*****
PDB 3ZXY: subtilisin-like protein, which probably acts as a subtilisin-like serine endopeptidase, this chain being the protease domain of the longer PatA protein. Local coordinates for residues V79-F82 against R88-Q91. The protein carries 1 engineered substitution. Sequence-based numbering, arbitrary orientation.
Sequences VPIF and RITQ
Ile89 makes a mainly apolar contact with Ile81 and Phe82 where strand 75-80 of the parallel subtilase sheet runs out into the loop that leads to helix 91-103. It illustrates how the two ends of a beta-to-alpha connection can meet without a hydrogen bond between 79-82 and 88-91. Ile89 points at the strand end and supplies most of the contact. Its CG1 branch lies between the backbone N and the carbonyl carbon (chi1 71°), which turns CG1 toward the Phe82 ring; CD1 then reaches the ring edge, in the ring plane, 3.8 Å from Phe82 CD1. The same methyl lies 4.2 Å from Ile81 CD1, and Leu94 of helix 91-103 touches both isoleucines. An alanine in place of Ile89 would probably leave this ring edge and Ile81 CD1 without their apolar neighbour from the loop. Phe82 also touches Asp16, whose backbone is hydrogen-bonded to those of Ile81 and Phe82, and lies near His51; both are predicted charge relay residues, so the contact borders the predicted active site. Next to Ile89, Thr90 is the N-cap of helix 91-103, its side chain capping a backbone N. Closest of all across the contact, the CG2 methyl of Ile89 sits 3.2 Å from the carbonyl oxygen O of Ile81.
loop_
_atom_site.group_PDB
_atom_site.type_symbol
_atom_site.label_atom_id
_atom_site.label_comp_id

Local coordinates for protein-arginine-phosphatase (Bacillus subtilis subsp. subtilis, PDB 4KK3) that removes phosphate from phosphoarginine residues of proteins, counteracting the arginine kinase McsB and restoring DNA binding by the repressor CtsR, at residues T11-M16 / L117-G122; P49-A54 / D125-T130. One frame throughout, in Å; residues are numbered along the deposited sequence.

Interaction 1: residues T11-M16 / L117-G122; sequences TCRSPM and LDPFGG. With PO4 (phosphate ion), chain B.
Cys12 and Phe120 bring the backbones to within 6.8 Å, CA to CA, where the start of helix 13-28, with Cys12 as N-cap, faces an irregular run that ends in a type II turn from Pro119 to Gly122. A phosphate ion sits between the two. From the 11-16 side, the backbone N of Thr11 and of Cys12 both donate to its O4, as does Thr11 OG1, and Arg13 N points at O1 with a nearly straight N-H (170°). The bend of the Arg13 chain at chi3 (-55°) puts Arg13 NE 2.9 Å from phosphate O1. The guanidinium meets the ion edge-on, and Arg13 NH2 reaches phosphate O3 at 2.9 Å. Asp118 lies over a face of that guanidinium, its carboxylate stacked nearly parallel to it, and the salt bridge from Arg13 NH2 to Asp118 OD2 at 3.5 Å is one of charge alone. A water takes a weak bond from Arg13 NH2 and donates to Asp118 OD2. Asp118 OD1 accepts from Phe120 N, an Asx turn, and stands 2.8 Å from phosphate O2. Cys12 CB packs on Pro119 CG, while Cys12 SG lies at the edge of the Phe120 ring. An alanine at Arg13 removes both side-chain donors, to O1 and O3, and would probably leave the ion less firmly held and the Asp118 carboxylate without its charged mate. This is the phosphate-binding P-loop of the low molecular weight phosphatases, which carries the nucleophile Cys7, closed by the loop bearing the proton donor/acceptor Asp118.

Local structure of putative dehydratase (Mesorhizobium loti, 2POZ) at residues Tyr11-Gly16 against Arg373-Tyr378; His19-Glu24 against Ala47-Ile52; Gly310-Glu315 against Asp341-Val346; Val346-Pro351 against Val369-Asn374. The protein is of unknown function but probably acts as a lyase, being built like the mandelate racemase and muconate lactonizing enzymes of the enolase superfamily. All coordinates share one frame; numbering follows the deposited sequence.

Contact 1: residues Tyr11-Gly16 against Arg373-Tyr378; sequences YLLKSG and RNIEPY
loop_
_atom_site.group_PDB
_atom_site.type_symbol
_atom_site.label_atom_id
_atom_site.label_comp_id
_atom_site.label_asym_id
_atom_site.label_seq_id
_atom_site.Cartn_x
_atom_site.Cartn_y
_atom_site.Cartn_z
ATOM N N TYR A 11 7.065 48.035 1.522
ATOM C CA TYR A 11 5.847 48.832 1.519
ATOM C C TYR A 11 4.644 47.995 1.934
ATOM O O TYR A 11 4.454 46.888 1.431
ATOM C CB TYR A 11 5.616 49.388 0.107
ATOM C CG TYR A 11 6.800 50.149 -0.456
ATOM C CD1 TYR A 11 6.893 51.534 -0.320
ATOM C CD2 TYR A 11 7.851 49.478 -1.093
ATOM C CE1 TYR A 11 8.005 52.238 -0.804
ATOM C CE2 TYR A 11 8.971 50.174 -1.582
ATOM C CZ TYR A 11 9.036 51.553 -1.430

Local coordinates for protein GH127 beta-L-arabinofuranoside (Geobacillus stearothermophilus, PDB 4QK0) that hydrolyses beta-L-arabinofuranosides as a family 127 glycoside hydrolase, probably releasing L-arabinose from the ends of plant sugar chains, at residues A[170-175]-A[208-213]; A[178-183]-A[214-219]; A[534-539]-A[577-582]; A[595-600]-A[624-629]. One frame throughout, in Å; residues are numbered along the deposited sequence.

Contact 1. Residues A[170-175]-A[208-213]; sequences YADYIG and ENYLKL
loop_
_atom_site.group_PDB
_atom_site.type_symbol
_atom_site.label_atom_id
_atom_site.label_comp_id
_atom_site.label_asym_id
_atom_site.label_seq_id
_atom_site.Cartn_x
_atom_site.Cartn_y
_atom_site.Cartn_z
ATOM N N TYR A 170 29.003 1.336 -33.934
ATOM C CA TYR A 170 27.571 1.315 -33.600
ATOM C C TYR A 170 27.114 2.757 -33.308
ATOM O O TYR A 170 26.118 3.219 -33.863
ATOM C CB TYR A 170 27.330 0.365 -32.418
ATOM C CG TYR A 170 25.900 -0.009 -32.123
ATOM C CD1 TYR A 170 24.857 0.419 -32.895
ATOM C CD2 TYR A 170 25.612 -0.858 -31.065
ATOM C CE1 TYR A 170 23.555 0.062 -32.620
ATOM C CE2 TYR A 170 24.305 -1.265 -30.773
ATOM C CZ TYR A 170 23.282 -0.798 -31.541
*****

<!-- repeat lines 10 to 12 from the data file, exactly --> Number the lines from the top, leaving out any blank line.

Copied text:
Interaction 1: residues T11-M16 / L117-G122; sequences TCRSPM and LDPFGG. With PO4 (phosphate ion), chain B.
Cys12 and Phe120 bring the backbones to within 6.8 Å, CA to CA, where the start of helix 13-28, with Cys12 as N-cap, faces an irregular run that ends in a type II turn from Pro119 to Gly122. A phosphate ion sits between the two. From the 11-16 side, the backbone N of Thr11 and of Cys12 both donate to its O4, as does Thr11 OG1, and Arg13 N points at O1 with a nearly straight N-H (170°). The bend of the Arg13 chain at chi3 (-55°) puts Arg13 NE 2.9 Å from phosphate O1. The guanidinium meets the ion edge-on, and Arg13 NH2 reaches phosphate O3 at 2.9 Å. Asp118 lies over a face of that guanidinium, its carboxylate stacked nearly parallel to it, and the salt bridge from Arg13 NH2 to Asp118 OD2 at 3.5 Å is one of charge alone. A water takes a weak bond from Arg13 NH2 and donates to Asp118 OD2. Asp118 OD1 accepts from Phe120 N, an Asx turn, and stands 2.8 Å from phosphate O2. Cys12 CB packs on Pro119 CG, while Cys12 SG lies at the edge of the Phe120 ring. An alanine at Arg13 removes both side-chain donors, to O1 and O3, and would probably leave the ion less firmly held and the Asp118 carboxylate without its charged mate. This is the phosphate-binding P-loop of the low molecular weight phosphatases, which carries the nucleophile Cys7, closed by the loop bearing the proton donor/acceptor Asp118.

Local structure of putative dehydratase (Mesorhizobium loti, 2POZ) at residues Tyr11-Gly16 against Arg373-Tyr378; His19-Glu24 against Ala47-Ile52; Gly310-Glu315 against Asp341-Val346; Val346-Pro351 against Val369-Asn374. The protein is of unknown function but probably acts as a lyase, being built like the mandelate racemase and muconate lactonizing enzymes of the enolase superfamily. All coordinates share one frame; numbering follows the deposited sequence.